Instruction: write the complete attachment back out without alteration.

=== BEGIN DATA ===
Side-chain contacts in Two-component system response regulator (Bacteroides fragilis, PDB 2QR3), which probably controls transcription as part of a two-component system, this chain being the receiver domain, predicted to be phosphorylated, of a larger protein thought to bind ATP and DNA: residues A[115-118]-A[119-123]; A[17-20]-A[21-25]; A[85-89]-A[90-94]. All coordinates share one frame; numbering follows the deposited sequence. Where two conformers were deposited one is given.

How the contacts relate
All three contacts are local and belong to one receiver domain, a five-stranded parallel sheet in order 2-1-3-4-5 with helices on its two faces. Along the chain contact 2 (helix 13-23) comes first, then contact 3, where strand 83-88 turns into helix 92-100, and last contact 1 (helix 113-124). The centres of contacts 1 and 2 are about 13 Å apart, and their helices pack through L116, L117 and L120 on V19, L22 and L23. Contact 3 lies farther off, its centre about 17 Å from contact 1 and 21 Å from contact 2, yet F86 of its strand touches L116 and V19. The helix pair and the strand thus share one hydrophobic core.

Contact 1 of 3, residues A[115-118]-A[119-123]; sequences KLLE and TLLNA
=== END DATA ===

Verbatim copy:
Side-chain contacts in Two-component system response regulator (Bacteroides fragilis, PDB 2QR3), which probably controls transcription as part of a two-component system, this chain being the receiver domain, predicted to be phosphorylated, of a larger protein thought to bind ATP and DNA: residues A[115-118]-A[119-123]; A[17-20]-A[21-25]; A[85-89]-A[90-94]. All coordinates share one frame; numbering follows the deposited sequence. Where two conformers were deposited one is given.

How the contacts relate
All three contacts are local and belong to one receiver domain, a five-stranded parallel sheet in order 2-1-3-4-5 with helices on its two faces. Along the chain contact 2 (helix 13-23) comes first, then contact 3, where strand 83-88 turns into helix 92-100, and last contact 1 (helix 113-124). The centres of contacts 1 and 2 are about 13 Å apart, and their helices pack through L116, L117 and L120 on V19, L22 and L23. Contact 3 lies farther off, its centre about 17 Å from contact 1 and 21 Å from contact 2, yet F86 of its strand touches L116 and V19. The helix pair and the strand thus share one hydrophobic core.

Contact 1 of 3, residues A[115-118]-A[119-123]; sequences KLLE and TLLNA